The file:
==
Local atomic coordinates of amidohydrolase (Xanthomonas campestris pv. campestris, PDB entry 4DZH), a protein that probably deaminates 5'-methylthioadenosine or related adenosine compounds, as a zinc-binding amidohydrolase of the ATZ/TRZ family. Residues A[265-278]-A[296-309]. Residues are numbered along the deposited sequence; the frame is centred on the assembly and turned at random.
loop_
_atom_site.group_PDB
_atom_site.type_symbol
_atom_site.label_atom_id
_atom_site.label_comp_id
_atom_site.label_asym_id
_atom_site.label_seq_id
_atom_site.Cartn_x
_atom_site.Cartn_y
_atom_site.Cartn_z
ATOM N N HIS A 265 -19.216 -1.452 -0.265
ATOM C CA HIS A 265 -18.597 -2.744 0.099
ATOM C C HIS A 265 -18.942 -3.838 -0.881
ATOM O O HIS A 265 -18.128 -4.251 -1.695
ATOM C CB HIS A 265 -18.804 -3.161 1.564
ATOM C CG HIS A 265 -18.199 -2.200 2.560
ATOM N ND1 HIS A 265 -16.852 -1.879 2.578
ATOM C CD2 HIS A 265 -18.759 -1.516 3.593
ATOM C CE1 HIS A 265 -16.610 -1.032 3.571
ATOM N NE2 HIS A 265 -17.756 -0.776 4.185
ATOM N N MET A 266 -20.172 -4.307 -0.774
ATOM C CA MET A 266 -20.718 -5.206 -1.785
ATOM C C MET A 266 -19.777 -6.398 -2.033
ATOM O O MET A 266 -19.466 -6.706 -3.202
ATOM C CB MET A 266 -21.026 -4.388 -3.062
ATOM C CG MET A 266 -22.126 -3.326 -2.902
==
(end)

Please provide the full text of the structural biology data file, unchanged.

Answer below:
Local atomic coordinates of amidohydrolase (Xanthomonas campestris pv. campestris, PDB entry 4DZH), a protein that probably deaminates 5'-methylthioadenosine or related adenosine compounds, as a zinc-binding amidohydrolase of the ATZ/TRZ family. Residues A[265-278]-A[296-309]. Residues are numbered along the deposited sequence; the frame is centred on the assembly and turned at random.
loop_
_atom_site.group_PDB
_atom_site.type_symbol
_atom_site.label_atom_id
_atom_site.label_comp_id
_atom_site.label_asym_id
_atom_site.label_seq_id
_atom_site.Cartn_x
_atom_site.Cartn_y
_atom_site.Cartn_z
ATOM N N HIS A 265 -19.216 -1.452 -0.265
ATOM C CA HIS A 265 -18.597 -2.744 0.099
ATOM C C HIS A 265 -18.942 -3.838 -0.881
ATOM O O HIS A 265 -18.128 -4.251 -1.695
ATOM C CB HIS A 265 -18.804 -3.161 1.564
ATOM C CG HIS A 265 -18.199 -2.200 2.560
ATOM N ND1 HIS A 265 -16.852 -1.879 2.578
ATOM C CD2 HIS A 265 -18.759 -1.516 3.593
ATOM C CE1 HIS A 265 -16.610 -1.032 3.571
ATOM N NE2 HIS A 265 -17.756 -0.776 4.185
ATOM N N MET A 266 -20.172 -4.307 -0.774
ATOM C CA MET A 266 -20.718 -5.206 -1.785
ATOM C C MET A 266 -19.777 -6.398 -2.033
ATOM O O MET A 266 -19.466 -6.706 -3.202
ATOM C CB MET A 266 -21.026 -4.388 -3.062
ATOM C CG MET A 266 -22.126 -3.326 -2.902